October 6, 2005

529 101: Where To Start Looking For College Savings Funds

Since 2002, state-sponsored 529 college savings plans have become a very popular way to invest money for a kid's future college education. As long as the proceeds are used to pay for college & secondary education expenses, 529's are federal tax-free; depending on the state which oversees it, a 529 can also be state-tax-free, and contributions into the fund may be tax-deductible. [Tax-free means that income earned from the fund is not taxed every year, but allowed to remain in the fund to compound and accrue that much more quickly. Tax-free when it you take money out means that you don't pay taxes on it then, either, as long as your use of the money meets the required conditions of educational expenses.]

Anyway, because anyone can set up a 529 for a kid--parents, grandparents, friends [gee, can I be your friend?]--they're popular vehicles for gift-giving/wealth-transferring, too. The typical $11,000 /yr tax-free gift limit applies for 529's, but a person can also give $55,000 at once, tax-free, and count it as 5 years worth of gifts. Helps compound faster that way. Unlike trusts, 529's remain in the control of whoever establishes them, even though they can only be used for a single designated kid.

This 2002 article from USA Today outlines a lot of the challenges and traps of investing in 529 plans. As with many investment vehicles, a lot of funds have spotty performance and/or unjustifiably expensive fees; a lot of financial advisors have conflicts of interest they don't disclose; and choosing among the state-by-state grid of investment options can be rather complex.

Last December, Metafilter-ites discussed some issues and options of investing for a 6-month-old's college education; it's useful to add the layman's perspective to your research pool. [via matt haughey]

the College Savings Plan Network [collegesavings.org] is a useful place to start researching 529's; it's membership is comprised of state treasurers and other officials responsible for college savings. There's no obligation, and no salesman will call on you.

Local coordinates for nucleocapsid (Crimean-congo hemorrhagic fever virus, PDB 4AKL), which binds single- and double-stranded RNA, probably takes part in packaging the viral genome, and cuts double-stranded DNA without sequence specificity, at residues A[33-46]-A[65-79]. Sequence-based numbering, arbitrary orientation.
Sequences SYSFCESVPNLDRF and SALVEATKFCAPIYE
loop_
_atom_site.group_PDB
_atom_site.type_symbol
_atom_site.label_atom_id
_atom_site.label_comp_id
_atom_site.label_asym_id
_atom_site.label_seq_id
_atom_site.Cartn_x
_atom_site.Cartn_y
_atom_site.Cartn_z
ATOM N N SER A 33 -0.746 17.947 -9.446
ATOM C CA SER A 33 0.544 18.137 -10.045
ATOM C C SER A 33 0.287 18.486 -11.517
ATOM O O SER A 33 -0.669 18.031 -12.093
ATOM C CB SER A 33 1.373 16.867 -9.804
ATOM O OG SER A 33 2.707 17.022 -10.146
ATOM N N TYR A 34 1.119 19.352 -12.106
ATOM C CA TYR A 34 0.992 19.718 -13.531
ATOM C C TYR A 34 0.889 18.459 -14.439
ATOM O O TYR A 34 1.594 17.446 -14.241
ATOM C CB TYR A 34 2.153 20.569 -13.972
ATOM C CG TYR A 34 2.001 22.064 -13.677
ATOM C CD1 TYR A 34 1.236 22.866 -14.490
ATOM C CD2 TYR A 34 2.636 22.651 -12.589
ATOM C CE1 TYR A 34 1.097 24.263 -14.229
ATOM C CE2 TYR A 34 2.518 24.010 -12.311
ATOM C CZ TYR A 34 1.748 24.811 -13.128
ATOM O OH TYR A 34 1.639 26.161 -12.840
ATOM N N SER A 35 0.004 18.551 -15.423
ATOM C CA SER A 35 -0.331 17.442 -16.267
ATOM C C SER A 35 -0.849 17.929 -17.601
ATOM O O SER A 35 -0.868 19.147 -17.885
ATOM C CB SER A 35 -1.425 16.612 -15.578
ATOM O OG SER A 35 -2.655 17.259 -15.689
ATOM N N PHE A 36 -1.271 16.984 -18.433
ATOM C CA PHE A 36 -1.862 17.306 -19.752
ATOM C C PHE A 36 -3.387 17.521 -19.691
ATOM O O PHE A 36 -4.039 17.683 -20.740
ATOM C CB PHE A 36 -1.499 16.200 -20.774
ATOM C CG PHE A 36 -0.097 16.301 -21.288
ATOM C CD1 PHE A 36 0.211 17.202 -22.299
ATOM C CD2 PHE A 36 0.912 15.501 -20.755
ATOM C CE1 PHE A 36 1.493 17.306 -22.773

Saving For College [savingforcollege.com], meanwhile, is a subscriber-based fund advisory, rating, and information resource. A lot of its potentially useful info is behind the subscriber wall, so I have no idea how it is. [Any users out there? Any other solid resources or approaches you've had good experieince with? Or things to definitely avoid?]


And don't forget to sign up for Upromise. If you use any grocery/pharmacy loyalty cards, buy things online, or eat out there are opportunities to get corporate America to kick a few pennies back into your kid's 529.

One thing to be wary of, I believe the tax-free aspect of this plan is good only so long as congress keeps renewing it (someone correct me if I am wrong). If so, then just because it is tax free now, doesn't mean it still will be when your little one goes off to college.

and the way the country is leaking money... who knows...

but don't get me wrong, I think they are still a good savings vehicle, I just think everyone should know.

[right now there's a sunset provision built in, so that the 529 tax-free thing ends in 2010, two presidents from now. Meanwhile, states are always tinkering with the laws governing 529's, such as imposing state taxes if you switch funds, or if you have out-of-state 529 earnings. the understatement of the day: complexity.

On the other hand, 240 private universities have joined to offer 529 plans combined with pre-paid tuition/tuition lock-in. The list includes Princeton, Stanford, Arcadia College (formerly known as, oh, never mind.) There should be a 529 blog that would-- just a minute, I'll be right back. -ed.]

Thanks for the links. We keep meaning to get started on this.

Too bad we can't hedge against future K-12 curriculum "reforms". You know, like doing away with evolution. We're in the south; it's a real concern :-(

[there's always homeschooling... -ed.]

Homeschool--Yes, sigh, that's the most obvious solution. But so not my scene.

It may come to that now that the vatican is reverting to the superstition-laced pre V2 belief systems of Pope Bennie.

Parochial school was to be our last resort before actually having to move out of state. Bah.

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